Science vs Politics Part II: The Preventive Care Mandate

Mifepristone: Science vs Politics discussed the ruling of a Federal District Judge in Texas on Alliance for Hippocratic Medicine v. FDA that banned the use of mifepristone for abortions. After many challenges, including the current administration, this ruling was mitigated by the 5th U.S. Circuit Court of Appeals which provided a compromise ruling that allowed the use of mifepristone, but only until seven weeks after conception; down from the previous ten weeks limit. This ruling only affected a small number of people.


A different conservative Federal District Judge in Texas has now made a ruling on Braidwood Management v. Becerra that involves the Affordable Care Act (ACA) could affect all of those with healthcare insurance


Both cases were deliberately brought before judges that would favor the plantiffs and are probably headed to the Supreme Court for final resolution.


The ACA made major contributions to improving healthcare in this country. One of the most effective measures to do this is preventive care. The ACA did this by mandating that insurance companies pay the full cost of proven preventive care measures, such as vaccinations, yearly check-ups, mammograms, and screening for colon cancer.


This ruling stopped the ACA mandate that insurance companies pay the full cost of proven preventive care measures.


The suit was primarily based on the plaintiff’s religious objections to contraception and a form of preventive care — the pre-exposure prophylaxis pill (known as PrEP) used to prevent transmission of HIV during sexual encounters. The plaintiffs claim that use of PrEP violates their religious rights and equates to encouraging homosexuality, promiscuity, and intravenous drug use.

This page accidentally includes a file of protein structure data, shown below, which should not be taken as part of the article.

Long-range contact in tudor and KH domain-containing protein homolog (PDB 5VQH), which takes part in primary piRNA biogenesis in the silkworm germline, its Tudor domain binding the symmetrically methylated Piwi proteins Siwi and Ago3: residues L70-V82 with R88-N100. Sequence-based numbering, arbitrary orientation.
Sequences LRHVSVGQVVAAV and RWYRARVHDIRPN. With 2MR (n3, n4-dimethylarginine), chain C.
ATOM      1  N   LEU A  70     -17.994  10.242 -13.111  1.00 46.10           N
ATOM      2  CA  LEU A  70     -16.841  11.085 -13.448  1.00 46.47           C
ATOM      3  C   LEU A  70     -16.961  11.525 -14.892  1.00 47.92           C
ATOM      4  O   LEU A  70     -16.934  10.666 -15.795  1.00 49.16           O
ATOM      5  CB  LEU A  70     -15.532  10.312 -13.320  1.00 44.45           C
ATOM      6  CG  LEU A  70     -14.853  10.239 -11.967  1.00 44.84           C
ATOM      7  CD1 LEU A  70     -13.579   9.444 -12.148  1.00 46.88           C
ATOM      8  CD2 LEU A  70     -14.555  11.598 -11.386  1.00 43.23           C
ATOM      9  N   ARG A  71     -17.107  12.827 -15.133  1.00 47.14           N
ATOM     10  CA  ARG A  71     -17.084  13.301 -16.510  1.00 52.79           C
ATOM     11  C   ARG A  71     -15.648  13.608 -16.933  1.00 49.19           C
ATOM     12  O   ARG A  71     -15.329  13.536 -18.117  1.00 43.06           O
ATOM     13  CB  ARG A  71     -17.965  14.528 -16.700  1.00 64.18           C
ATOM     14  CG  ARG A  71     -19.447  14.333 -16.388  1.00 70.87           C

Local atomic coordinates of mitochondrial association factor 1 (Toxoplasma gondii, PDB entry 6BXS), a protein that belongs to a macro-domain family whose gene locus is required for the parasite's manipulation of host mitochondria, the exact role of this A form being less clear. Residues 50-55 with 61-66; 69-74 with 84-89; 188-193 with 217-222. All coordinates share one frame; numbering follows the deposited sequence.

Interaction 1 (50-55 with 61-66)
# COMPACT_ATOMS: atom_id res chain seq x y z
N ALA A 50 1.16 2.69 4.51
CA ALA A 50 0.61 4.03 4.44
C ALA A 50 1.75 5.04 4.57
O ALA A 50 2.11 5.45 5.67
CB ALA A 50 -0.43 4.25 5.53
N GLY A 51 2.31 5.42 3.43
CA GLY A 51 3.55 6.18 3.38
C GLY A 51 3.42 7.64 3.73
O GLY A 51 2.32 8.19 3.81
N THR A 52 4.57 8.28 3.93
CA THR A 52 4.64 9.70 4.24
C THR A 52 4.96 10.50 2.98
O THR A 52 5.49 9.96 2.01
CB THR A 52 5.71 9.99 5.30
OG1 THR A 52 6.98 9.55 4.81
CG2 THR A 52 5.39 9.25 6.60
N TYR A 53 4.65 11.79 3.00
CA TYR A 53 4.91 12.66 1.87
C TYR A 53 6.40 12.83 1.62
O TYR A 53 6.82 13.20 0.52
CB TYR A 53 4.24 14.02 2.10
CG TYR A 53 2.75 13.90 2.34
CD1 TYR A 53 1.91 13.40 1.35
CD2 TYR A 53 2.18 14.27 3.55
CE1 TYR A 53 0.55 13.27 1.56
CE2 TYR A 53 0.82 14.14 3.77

In addition to these specific objections, the case challenged all preventive care claiming that, because the United States Preventive Services Task Force consists of outside experts who were neither Senate-confirmed nor chosen by a Senate-confirmed agency head, some of the preventive care requirements under the ACA are unconstitutional — this judge had previously tried to rule that the entire ACA was unconstitutional. The judge ruled that recommendations of what services should be covered by insurance must be “set aside” and can’t be enforced.


The ruling meant that insurance companies would no longer be required to pay for any preventive healthcare services. After many objections, challenges, including the current administration, the 5th U.S. Circuit Court of Appeals mitigated this situation by proposing a compromise ruling that restores the preventive care mandate, but allows some of the plaintiffs to provide insurance plans that don’t include the preventive care.


Like the mifepristone ruling before it, this was a political statement. In order to impose his biased agenda the judge ignored the well-documented evidence that the covered forms of preventive care are effective to detect many conditions early and improve overall health.


This ruling also demonstrated an enormous amount of hubris by single-handedly deciding that this case should affect all insured patients and not considering the negative consequences that the resulting reduction in preventive care will have.


As a physician I am concerned that these rulings have empowered those who value opinion/convictions over science and opened the door to even more invasive and wide-ranging political interference in our healthcare, especially if The Supreme Court upholds these rulings.

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Welcome to the NeedyMeds Voice! We look forward to presenting you with timely, provocative pieces on healthcare reform, patient advocacy, medication and healthcare access, and other health-related news. Our goals are to educate, enlighten, and elucidate; together, we will try to make sense of the myriad and ongoing healthcare-related changes in the U.S. today.